In just over ten years, crypto has gone from a white paper to a massive global innovation.
Cryptocurrencies, once thought of as just a fad, are being implemented worldwide, with 154 countries adopting some kind of cryptocurrency usage, Bitcoin still being the most popular. More industries and countries are recognizing the benefits of blockchain technology, with spending on blockchain reaching $2.7 billion worldwide in 2019, an 80% growth over the previous year. There are now over 2,000 different crypto assets available, falling into multiple categories which include cryptocurrency, utility and security tokens, and stablecoins.
The ICO Boom of 2017 — and Its Consequences
Yet the aftermath of the ICO boom of 2017 left some investors out in the cold. Investors poured over $5.6 billion into start-ups offering tokens redeemable for future value or rights in the company to investors as an alternative way of funding, and instead of issuing stock like a traditional IPO.
But only a few hundred of the token projects went on to be successful that year, with upwards of 80% of the ICOs being scams, like Pincoin’s sudden disappearance and Arisebank’s securities fraud. Other projects went dead or failed to launch because they didn’t hit their minimum. And because ICOs are unregulated, any funds lost in scam deals or fraud are nearly unrecoverable.
What went wrong? It seems like one of the biggest failures of the ICO boom was a lack of transparency around who these start-ups were, and how they were going to execute on their token offerings. Investors were jumping on a bandwagon without knowing who was driving or where they were going.
The EDGAR Example
If companies issuing ICOs are attempting to mimic the same kind of results as an IPO, it may help to look at what publicly-traded companies do to inform investors about who they are and what they do. For example, something like the SEC’s EDGAR database that collects and publishes disclosures on millions of companies. Freely available to the public, it allows anyone interested in learning more about a company to look up their history, governance, leadership changes, and actions through annual, quarterly, and current reporting.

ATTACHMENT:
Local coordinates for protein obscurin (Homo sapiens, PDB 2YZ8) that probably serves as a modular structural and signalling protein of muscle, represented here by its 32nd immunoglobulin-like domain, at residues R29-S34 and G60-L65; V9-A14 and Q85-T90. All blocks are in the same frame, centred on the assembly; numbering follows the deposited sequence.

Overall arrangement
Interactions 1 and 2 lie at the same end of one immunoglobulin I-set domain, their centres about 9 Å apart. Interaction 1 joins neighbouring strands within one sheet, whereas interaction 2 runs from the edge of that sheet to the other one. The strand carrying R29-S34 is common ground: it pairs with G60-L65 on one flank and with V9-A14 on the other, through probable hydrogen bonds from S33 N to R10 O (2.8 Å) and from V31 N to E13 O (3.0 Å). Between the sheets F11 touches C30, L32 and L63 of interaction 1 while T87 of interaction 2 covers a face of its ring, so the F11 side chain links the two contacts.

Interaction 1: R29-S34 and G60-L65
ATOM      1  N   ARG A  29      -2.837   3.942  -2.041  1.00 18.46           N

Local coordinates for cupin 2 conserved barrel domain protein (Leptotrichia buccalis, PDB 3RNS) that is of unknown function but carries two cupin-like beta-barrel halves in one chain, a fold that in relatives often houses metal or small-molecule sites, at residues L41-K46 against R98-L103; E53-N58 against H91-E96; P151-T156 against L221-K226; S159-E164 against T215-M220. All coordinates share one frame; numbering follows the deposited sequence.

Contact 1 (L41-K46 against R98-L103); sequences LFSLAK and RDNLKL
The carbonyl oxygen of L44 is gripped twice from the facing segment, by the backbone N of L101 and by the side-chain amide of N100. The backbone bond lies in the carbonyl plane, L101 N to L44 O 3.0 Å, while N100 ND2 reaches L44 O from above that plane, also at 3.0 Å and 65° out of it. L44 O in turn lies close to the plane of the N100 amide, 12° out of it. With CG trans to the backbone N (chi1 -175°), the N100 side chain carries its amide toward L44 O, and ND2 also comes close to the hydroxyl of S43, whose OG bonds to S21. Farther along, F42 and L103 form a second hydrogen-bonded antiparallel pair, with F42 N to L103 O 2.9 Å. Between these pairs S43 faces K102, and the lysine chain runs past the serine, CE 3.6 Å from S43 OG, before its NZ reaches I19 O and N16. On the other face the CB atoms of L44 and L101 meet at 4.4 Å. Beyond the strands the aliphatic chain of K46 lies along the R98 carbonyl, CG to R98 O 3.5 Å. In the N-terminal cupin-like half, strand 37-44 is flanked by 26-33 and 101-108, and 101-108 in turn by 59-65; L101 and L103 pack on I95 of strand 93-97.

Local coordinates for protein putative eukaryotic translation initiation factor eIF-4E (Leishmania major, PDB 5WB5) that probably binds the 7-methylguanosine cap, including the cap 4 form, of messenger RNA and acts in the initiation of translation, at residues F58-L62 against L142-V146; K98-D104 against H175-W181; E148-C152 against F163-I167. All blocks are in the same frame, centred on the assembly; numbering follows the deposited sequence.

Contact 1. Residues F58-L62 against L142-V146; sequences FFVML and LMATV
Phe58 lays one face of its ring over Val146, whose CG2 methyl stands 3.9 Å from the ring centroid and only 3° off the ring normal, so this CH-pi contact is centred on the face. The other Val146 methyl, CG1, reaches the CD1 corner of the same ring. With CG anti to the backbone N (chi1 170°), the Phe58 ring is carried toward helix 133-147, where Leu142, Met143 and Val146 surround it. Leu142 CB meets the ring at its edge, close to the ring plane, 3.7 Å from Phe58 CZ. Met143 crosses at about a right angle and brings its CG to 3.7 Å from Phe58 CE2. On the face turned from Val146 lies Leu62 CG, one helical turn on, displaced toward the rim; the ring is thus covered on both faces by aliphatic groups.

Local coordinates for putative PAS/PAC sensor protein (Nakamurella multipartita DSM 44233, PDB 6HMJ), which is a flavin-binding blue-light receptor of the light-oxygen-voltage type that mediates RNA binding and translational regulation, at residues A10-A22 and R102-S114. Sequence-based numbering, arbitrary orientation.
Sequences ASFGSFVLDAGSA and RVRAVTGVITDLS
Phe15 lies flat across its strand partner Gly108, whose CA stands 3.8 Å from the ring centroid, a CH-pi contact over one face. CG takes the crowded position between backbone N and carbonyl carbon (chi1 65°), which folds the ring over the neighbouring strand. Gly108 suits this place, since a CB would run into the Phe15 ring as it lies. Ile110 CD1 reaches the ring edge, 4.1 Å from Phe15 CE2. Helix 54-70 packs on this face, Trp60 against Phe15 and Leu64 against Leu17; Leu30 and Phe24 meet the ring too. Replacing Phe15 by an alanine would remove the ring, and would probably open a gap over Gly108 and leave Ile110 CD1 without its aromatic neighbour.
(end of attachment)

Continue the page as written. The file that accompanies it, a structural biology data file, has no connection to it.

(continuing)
Would something like this work for crypto?
In fact, a corporate global registry like the SEC’s EDGAR would be exactly what the crypto industry needs in order to fast-track growth and adoption and move crypto assets quicker down the path towards institutionalization. A platform like this would allow for greater transparency around company activity, allowing investors to make better decisions on where to put their money and resources, and would make the public more aware of upcoming projects.
Implementing a Global Registry
One of the biggest problems that investors face is information asymmetry, so providing more information about a company and their actions will help to inform investors. But beyond just education, a disclosure platform can help investors build trust in what crypto companies are doing, and let investors feel comfortable entering a space that just a few years ago saw so many ICO exit scams.
A disclosure platform would also hold companies issuing crypto assets accountable for their company actions, leadership, and promises — which will lead to a greater level of information responsibility in the industry.